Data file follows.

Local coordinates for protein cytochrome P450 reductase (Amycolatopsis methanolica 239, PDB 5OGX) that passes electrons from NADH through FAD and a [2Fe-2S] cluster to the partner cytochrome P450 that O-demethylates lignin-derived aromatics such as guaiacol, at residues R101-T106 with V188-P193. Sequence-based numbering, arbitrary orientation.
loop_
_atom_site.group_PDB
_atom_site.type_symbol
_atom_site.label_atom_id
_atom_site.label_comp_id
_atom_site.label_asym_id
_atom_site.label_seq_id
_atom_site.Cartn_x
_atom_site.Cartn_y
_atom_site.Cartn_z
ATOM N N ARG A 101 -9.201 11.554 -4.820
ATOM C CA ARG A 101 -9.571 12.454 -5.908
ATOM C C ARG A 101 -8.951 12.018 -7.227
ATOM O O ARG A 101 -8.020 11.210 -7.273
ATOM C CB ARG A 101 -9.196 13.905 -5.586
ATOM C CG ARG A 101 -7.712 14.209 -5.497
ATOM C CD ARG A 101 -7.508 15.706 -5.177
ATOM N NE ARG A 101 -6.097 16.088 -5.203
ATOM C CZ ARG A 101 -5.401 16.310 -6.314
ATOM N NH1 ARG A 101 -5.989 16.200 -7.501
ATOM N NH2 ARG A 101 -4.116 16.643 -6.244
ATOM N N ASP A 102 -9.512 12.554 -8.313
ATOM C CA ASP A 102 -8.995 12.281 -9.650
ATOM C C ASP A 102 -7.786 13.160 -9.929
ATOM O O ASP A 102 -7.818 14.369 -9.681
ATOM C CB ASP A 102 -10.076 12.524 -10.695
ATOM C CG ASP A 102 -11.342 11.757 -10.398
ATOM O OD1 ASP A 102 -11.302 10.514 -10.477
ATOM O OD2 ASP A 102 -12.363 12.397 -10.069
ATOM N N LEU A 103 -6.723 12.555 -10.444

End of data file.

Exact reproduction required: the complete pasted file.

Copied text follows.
Local coordinates for protein cytochrome P450 reductase (Amycolatopsis methanolica 239, PDB 5OGX) that passes electrons from NADH through FAD and a [2Fe-2S] cluster to the partner cytochrome P450 that O-demethylates lignin-derived aromatics such as guaiacol, at residues R101-T106 with V188-P193. Sequence-based numbering, arbitrary orientation.
loop_
_atom_site.group_PDB
_atom_site.type_symbol
_atom_site.label_atom_id
_atom_site.label_comp_id
_atom_site.label_asym_id
_atom_site.label_seq_id
_atom_site.Cartn_x
_atom_site.Cartn_y
_atom_site.Cartn_z
ATOM N N ARG A 101 -9.201 11.554 -4.820
ATOM C CA ARG A 101 -9.571 12.454 -5.908
ATOM C C ARG A 101 -8.951 12.018 -7.227
ATOM O O ARG A 101 -8.020 11.210 -7.273
ATOM C CB ARG A 101 -9.196 13.905 -5.586
ATOM C CG ARG A 101 -7.712 14.209 -5.497
ATOM C CD ARG A 101 -7.508 15.706 -5.177
ATOM N NE ARG A 101 -6.097 16.088 -5.203
ATOM C CZ ARG A 101 -5.401 16.310 -6.314
ATOM N NH1 ARG A 101 -5.989 16.200 -7.501
ATOM N NH2 ARG A 101 -4.116 16.643 -6.244
ATOM N N ASP A 102 -9.512 12.554 -8.313
ATOM C CA ASP A 102 -8.995 12.281 -9.650
ATOM C C ASP A 102 -7.786 13.160 -9.929
ATOM O O ASP A 102 -7.818 14.369 -9.681
ATOM C CB ASP A 102 -10.076 12.524 -10.695
ATOM C CG ASP A 102 -11.342 11.757 -10.398
ATOM O OD1 ASP A 102 -11.302 10.514 -10.477
ATOM O OD2 ASP A 102 -12.363 12.397 -10.069
ATOM N N LEU A 103 -6.723 12.555 -10.444